Thursday, March 27, 2008

a thought on friendships?

“I do not wish to treat friendships daintily, but with the roughest courage. When they are real, they are not glass threads or frost-work, but the solidest thing we know.”
—Ralph Waldo Emerson (1803-1882), poet, philosopher, writer

have you ever been completely wrong about someone you thought was a good and true friend? please share your stories and your thoughts...we can get through this together...

napa farmhouse1885

Tuesday, March 25, 2008

have you read good dog. stay?

the book written by anna quindlen? i heard about this book last year ago..wanted to read it..but kept putting if off. i knew the subject matter was the author's experience with losing her dog and i just was not ready for the emotional reaction i knew i would have. i have told you before..many much i love mosey. my question for today much do you love your dog? (or pet if you have another kind of animal)
i always assumed that i would love my dog..but i never knew just how much...i must admit..i have become one of those dog people!!?? i talk about mose as if he is my son...i worry about him..obsess about real and imagined illnesses. i was talking to a friend the other day..she also is a dog lover...and we both admitted that we even hesitate to go on vacations when our dogs cannot go with us...we miss them too much. have i really gone over the edge? (mose is now a 115 lb golden and at least i never dress him up!!)
anyway, i saw the book Good Dog. Stay. in the library last week and checked it out...last night was the perfect night for me to read the book...i have had a bit of a rough patch the past few months..a beloved relative passed away, my family is still grieving, and..someone that i thought was a good and true friend was just using me and this has hurt me deeply. i figured it was time to let out some emotions, read the book..and have a good cry. the section when the dog needs to be put down will get to you...tough to read..and i did have my emotional good cry... but the author ends the book with observations of what she learned from her dog and i found this passage very inspirational..
"and that's what i learned from watching beau over his lifetime: to roll with the punches (if not in carrion), to take things as they come, to measure myself not in terms of the past or the future but of the present, to raise my nose in the air from time to time and, at least metaphorically, holler, "i smell bacon". i'm not what i once was, and neither, by the end, was he........sometimes an old dog teaches you new tricks"

as the commercial says.."dogs rule" please add your comments regarding your thoughts and stories of the love you have for your too...


napa farmhouse 1885

Tuesday, March 18, 2008

do you like living in a small town?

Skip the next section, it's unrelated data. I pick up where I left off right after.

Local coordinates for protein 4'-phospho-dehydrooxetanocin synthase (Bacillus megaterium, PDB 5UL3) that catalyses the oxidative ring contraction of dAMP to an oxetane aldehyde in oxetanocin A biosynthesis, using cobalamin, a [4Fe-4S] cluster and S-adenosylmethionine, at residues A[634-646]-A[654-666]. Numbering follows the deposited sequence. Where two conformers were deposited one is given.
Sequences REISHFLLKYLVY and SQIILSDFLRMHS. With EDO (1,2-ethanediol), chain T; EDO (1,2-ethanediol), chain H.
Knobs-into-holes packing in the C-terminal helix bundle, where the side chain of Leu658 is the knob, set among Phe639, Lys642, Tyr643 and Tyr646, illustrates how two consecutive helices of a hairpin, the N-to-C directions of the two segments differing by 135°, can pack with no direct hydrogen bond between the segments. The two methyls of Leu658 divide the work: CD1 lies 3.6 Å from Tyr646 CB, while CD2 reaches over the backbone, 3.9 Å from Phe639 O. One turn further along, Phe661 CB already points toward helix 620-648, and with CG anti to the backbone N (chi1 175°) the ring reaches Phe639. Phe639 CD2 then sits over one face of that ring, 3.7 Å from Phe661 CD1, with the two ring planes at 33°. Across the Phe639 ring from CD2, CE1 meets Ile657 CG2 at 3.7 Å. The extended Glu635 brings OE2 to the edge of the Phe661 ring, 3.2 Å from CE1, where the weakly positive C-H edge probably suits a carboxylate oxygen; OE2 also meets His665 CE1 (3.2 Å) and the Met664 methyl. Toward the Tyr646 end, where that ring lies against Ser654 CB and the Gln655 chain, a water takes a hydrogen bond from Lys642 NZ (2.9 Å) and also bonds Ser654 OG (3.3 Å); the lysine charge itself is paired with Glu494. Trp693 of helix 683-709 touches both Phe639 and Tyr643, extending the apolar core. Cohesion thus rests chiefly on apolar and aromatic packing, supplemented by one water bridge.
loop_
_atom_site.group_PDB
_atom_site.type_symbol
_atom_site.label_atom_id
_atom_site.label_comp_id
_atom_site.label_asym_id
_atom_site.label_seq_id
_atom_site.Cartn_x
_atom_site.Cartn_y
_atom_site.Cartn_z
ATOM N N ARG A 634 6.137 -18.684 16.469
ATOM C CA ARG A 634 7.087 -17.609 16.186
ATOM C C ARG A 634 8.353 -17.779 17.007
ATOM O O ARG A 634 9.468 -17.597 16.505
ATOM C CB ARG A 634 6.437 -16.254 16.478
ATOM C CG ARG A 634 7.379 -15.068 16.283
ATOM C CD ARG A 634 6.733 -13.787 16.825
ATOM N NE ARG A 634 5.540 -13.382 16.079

now if you live in a city..or in the suburbs of a city, the question is do you dream of living in a small town? there is such a romantic notion of what small town living is all about. i grew up in the suburbs of los angeles and then lived in downtown san francisco for 15 years. growing up in the suburbs of los angeles in the 60's and 70's was a pretty mixed bag of experiences. on one hand, my parents were good friends with many of our neighbors and most weekends were spent having dinner at each other's homes, barbecues in the summer and spending vacations together at the beach or local mountains.... pretty normal sounding, right?...on the other hand, being so near to los angeles meant the academy awards telecast was (still is) as big an event as the super bowl..and everyone there wants to be in show business..if not a star...for some people everything revolves around this dream and show business is the business...i remember one time when i was just beginning my career i was touring retail stores with corporate executives from new york. we were stuck in traffic on the 405 freeway because the police had shut down a 5 mile stretch . there were news crews and media helicopters everywhere... later we found out that this was breaking news on all tv/radio channels which interrupted regularly scheduled programming for most of the day. why you ask?....well, larry hagman (remember him..j.r. ewing from the dallas t.v. show??) was in the hospital and they were airlifting a liver for him for a transplant...major news in southern california.... the n.y executives were flabbergasted that this was considered a major, day long news the time i did not even think it was unusual...scary...

now i live in napa, a town with a population of 71,000. not tiny..but pretty small..and, because of the emphasis on agriculture...lots of open space and vineyards....has a rural feeling (at least to me) and this is what i dreamed of when longing to live in a small town. i know the people who live on my street...and this never happened in san francisco...and i consider my neighbors across the street good friends. unlike the suburbs....where all get-togethers happen in backyards..and you do not talk to people you do not my neighborhood we all have front porches... front porches are one of my favorite things...we sit on the porch and neighbors, visitors and tourists (due to the many b&b's in the neighborhood) walk by all day..they stop and say hello, play with mose and just "visit"... a true sense of belonging..the daily newspaper emphasises local events, local businesses and local politics (more on that in another post). i can easily walk to main street to eat, shop, have a coffee, have my hair cut etc..and most people here are just other word for it..there is loads of passion and discourse between the long time napa residents who tend to resist rapid change here and the more recent arrivals that are more accepting of "progress" and growth. community meetings are quite lively..but you get the sense that everyone really cares. my hope is that the open dialogue and opportunities to vocalize opinions will lead to effective solutions.